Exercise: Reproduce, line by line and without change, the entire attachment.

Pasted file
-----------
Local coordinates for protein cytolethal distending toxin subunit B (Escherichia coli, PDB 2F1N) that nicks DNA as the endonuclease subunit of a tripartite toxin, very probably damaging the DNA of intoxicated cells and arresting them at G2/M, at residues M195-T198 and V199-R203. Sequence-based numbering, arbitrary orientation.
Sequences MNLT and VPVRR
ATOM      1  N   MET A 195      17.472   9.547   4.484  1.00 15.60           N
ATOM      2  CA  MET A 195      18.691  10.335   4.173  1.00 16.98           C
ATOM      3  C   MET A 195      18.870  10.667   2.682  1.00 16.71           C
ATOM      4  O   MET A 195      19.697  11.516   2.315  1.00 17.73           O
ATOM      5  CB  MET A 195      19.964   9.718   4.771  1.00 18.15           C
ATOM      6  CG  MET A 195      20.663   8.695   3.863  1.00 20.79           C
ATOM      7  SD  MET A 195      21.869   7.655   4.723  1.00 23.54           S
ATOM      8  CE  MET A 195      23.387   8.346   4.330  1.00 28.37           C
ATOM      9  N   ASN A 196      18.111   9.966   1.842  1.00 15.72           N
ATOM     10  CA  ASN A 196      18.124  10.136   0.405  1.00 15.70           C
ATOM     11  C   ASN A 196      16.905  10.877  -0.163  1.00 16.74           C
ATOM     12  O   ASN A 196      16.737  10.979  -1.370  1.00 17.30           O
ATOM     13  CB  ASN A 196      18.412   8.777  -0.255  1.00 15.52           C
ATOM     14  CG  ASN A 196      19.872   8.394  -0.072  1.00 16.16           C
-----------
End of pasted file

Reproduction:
Local coordinates for protein cytolethal distending toxin subunit B (Escherichia coli, PDB 2F1N) that nicks DNA as the endonuclease subunit of a tripartite toxin, very probably damaging the DNA of intoxicated cells and arresting them at G2/M, at residues M195-T198 and V199-R203. Sequence-based numbering, arbitrary orientation.
Sequences MNLT and VPVRR
ATOM      1  N   MET A 195      17.472   9.547   4.484  1.00 15.60           N
ATOM      2  CA  MET A 195      18.691  10.335   4.173  1.00 16.98           C
ATOM      3  C   MET A 195      18.870  10.667   2.682  1.00 16.71           C
ATOM      4  O   MET A 195      19.697  11.516   2.315  1.00 17.73           O
ATOM      5  CB  MET A 195      19.964   9.718   4.771  1.00 18.15           C
ATOM      6  CG  MET A 195      20.663   8.695   3.863  1.00 20.79           C
ATOM      7  SD  MET A 195      21.869   7.655   4.723  1.00 23.54           S
ATOM      8  CE  MET A 195      23.387   8.346   4.330  1.00 28.37           C
ATOM      9  N   ASN A 196      18.111   9.966   1.842  1.00 15.72           N
ATOM     10  CA  ASN A 196      18.124  10.136   0.405  1.00 15.70           C
ATOM     11  C   ASN A 196      16.905  10.877  -0.163  1.00 16.74           C
ATOM     12  O   ASN A 196      16.737  10.979  -1.370  1.00 17.30           O
ATOM     13  CB  ASN A 196      18.412   8.777  -0.255  1.00 15.52           C
ATOM     14  CG  ASN A 196      19.872   8.394  -0.072  1.00 16.16           C